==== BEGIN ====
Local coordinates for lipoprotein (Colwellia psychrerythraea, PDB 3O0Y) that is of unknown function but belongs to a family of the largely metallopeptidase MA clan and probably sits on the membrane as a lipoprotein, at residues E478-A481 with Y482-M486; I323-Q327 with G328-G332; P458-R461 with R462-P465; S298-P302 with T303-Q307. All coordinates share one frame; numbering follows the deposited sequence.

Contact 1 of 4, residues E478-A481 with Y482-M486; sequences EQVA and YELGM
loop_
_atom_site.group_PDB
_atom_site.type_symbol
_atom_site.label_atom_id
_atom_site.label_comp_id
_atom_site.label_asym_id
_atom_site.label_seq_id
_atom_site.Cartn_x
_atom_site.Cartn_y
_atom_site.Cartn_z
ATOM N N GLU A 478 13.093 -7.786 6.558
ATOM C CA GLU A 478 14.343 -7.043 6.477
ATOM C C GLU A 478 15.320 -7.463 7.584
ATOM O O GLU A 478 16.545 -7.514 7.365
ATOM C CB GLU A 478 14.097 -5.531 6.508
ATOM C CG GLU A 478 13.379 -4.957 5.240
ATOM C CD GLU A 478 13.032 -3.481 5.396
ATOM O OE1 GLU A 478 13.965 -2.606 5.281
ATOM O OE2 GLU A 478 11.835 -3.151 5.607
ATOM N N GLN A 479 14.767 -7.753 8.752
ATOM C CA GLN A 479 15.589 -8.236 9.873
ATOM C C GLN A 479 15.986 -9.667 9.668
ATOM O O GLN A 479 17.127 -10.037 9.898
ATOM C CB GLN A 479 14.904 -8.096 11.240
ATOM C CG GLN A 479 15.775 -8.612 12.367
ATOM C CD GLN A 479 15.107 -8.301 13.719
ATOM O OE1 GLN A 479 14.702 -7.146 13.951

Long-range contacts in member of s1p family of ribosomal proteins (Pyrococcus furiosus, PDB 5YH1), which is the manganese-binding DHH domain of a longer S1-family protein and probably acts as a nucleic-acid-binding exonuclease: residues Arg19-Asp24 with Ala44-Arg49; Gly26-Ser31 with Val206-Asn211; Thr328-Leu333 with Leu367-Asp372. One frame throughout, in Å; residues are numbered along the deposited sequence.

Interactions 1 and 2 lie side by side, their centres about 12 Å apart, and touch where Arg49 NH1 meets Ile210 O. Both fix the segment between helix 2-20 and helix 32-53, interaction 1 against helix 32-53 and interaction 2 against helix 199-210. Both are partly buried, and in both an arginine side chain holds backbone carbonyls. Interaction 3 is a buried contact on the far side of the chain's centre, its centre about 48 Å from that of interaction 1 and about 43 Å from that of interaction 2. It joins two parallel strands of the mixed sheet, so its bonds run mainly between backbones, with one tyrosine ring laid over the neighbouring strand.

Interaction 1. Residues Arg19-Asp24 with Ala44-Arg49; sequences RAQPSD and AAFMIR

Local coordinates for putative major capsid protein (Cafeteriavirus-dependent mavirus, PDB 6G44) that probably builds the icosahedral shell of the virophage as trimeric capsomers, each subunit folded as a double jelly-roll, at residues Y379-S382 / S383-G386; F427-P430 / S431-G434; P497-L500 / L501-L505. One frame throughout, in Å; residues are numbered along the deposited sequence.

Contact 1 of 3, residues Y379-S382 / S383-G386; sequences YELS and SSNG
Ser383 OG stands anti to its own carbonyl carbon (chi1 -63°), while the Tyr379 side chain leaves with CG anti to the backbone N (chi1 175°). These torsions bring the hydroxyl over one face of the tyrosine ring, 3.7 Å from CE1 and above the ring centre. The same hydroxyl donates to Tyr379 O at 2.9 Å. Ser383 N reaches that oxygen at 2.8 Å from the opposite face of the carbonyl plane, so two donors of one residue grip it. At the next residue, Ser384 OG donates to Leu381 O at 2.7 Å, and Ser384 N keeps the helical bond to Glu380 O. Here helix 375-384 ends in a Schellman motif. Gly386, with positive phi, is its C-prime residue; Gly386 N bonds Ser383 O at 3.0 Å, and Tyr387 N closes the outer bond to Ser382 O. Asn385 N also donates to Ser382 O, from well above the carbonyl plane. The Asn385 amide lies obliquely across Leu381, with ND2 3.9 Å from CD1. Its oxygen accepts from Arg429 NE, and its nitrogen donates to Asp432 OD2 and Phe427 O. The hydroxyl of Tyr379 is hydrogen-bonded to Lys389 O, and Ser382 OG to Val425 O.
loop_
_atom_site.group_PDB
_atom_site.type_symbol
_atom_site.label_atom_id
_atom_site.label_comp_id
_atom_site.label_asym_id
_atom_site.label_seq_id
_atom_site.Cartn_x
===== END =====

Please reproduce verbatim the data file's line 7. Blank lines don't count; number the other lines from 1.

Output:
_atom_site.label_comp_id